- Speed control: if you think you can move that fast, you can.
- Hammer Space Constructs
- Time Travel: Barry Allen needed the "cosmic treadmill" to time travel. However, during the Golden Age, Jay Garrick was capable of doing this without the aid of technology by exceeding the speed of light."By vibrating faster than 186,000 miles per second, the speed of light, the Flash is no longer subject to the scientific principles of this planet, no longer bound to the steady flow of time — he can move forward or backward through the time dimension!"
- Flight (Johnny and Jesse Quick only)
- DCAU!Flash tried that in the Justice League Unlimited episode "I Am Legion". Good enough to not die from a high altitude fall, but maneuverability is less than stellar. Wally also used a similar method once in the regular comics to save a flight attendant who had — again — fallen from a plane. Interestingly, this story also indirectly pointed out why Flashes can't really use their abilities to fly like you'd expect - the Required Secondary Powers that prevents friction from affecting them means that they just can't get enough "purchase" on the air to do much more than slow themselves down.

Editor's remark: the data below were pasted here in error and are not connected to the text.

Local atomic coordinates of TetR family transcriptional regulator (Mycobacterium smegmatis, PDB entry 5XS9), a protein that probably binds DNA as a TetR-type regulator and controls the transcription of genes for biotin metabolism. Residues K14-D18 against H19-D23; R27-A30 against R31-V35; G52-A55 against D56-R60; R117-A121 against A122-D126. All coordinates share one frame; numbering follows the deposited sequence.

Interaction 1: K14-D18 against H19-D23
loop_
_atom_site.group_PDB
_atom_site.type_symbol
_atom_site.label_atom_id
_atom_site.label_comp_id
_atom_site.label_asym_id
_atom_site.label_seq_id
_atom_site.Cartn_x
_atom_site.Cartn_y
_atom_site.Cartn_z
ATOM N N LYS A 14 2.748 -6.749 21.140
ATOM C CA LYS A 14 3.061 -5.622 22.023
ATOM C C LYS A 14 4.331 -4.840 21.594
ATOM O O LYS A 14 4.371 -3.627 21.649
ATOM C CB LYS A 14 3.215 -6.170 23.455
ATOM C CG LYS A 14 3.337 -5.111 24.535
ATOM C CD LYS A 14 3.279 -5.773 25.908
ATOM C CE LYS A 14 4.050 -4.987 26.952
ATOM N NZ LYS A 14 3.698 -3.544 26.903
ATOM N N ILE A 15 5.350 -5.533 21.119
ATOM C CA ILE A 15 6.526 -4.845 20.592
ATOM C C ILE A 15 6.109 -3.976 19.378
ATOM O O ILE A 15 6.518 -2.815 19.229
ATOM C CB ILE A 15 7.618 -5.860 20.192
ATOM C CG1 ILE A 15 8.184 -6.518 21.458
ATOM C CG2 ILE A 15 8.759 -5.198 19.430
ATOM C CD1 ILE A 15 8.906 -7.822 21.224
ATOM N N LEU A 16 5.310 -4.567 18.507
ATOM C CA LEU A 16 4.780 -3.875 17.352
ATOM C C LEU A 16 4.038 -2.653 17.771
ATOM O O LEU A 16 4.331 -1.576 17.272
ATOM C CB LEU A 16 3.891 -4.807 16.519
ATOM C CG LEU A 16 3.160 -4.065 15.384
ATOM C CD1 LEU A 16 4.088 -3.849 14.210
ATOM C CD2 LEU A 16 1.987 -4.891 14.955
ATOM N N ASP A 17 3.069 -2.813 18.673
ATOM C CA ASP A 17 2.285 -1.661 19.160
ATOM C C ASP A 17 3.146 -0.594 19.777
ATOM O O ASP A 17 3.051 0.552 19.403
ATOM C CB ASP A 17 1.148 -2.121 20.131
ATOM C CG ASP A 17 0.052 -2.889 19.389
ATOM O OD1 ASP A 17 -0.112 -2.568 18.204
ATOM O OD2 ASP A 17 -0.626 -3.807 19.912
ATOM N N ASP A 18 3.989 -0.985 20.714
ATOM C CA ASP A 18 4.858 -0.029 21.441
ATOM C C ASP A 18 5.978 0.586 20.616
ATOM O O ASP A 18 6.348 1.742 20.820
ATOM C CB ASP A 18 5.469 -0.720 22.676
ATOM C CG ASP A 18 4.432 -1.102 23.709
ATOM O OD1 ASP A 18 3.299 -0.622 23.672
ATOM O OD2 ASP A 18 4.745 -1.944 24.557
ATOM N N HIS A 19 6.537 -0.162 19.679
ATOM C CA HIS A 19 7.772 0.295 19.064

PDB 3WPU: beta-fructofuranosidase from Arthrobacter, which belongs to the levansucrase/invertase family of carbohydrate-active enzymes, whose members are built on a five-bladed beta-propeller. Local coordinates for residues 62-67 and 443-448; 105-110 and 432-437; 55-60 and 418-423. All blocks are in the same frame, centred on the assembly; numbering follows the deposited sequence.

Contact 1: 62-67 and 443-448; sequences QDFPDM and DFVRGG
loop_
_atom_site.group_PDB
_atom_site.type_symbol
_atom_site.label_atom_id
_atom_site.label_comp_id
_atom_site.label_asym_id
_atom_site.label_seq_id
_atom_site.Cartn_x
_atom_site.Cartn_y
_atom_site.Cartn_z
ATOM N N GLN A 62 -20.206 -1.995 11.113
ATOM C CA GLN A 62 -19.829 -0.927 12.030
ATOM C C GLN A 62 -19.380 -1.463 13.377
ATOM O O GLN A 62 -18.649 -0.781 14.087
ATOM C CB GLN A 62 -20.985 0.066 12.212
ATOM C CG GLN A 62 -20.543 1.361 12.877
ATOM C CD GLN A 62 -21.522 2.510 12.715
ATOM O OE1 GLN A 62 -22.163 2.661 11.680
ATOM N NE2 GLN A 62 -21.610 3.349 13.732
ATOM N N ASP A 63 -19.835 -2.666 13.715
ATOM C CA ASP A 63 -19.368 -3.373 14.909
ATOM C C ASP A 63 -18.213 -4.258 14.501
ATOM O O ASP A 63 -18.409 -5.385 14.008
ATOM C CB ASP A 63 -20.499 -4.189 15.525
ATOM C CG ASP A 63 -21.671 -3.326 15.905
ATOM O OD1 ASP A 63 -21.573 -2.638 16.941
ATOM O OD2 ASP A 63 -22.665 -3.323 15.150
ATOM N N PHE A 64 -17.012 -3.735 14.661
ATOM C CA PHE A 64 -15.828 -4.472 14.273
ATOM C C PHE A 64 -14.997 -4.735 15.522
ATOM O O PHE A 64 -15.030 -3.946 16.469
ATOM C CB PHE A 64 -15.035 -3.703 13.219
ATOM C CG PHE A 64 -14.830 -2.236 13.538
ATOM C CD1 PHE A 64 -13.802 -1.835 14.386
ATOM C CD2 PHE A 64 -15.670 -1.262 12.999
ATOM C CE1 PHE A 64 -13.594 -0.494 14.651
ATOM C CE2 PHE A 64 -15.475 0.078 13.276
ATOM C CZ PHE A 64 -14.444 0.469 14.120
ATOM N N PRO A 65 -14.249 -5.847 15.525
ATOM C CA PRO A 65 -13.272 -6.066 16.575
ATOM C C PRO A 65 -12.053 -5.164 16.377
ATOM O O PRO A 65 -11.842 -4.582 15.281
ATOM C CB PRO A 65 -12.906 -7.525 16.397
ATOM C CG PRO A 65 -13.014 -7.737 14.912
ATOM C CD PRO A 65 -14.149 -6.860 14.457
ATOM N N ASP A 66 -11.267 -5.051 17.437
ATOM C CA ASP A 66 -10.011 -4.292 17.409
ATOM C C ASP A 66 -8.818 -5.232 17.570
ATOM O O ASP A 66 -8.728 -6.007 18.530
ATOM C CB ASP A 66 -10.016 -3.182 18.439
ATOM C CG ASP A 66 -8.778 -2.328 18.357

- An ability Bart would do anything to get. One would wonder why when his current abilities are much more useful; probably representative of his free-spirited personality.
- Barry!Flash couldn't fly, exactly, but he could move his feet quickly enough to create a cushion of air, allowing him to fall from any height and land safely. He could also run straight up the side of a building. He doesn't seem to have ever thought of combining the two to launch himself on a ballistic trajectory (essentially flight of the "single bound" variety).
- Speed scouts: Impulse gained the ability to create Speed Force clones of himself in the Dark Tomorrow story arc (#73-75); they have his personality, and he also absorbs their memories once they're done. One of them was killed during the Our Worlds at War crossover, and the psychic backlash sent him into a coma; he was eventually forced to use them again during World Without Young Justice. This ability is apparently now forgotten since we don't see it after that, or Bart is still reluctant to use them.
- Negate Anti-Life Equation... somehow. That was probably more Power of Love than anything to do with the speed force. Considering what we learn later on (assuming it one of the things they selectively kept) about Piper's powers, it could partially be acquired immunity.
- Self-molecular control
- Oh yeah, and using itself as a inter-dimensional prison.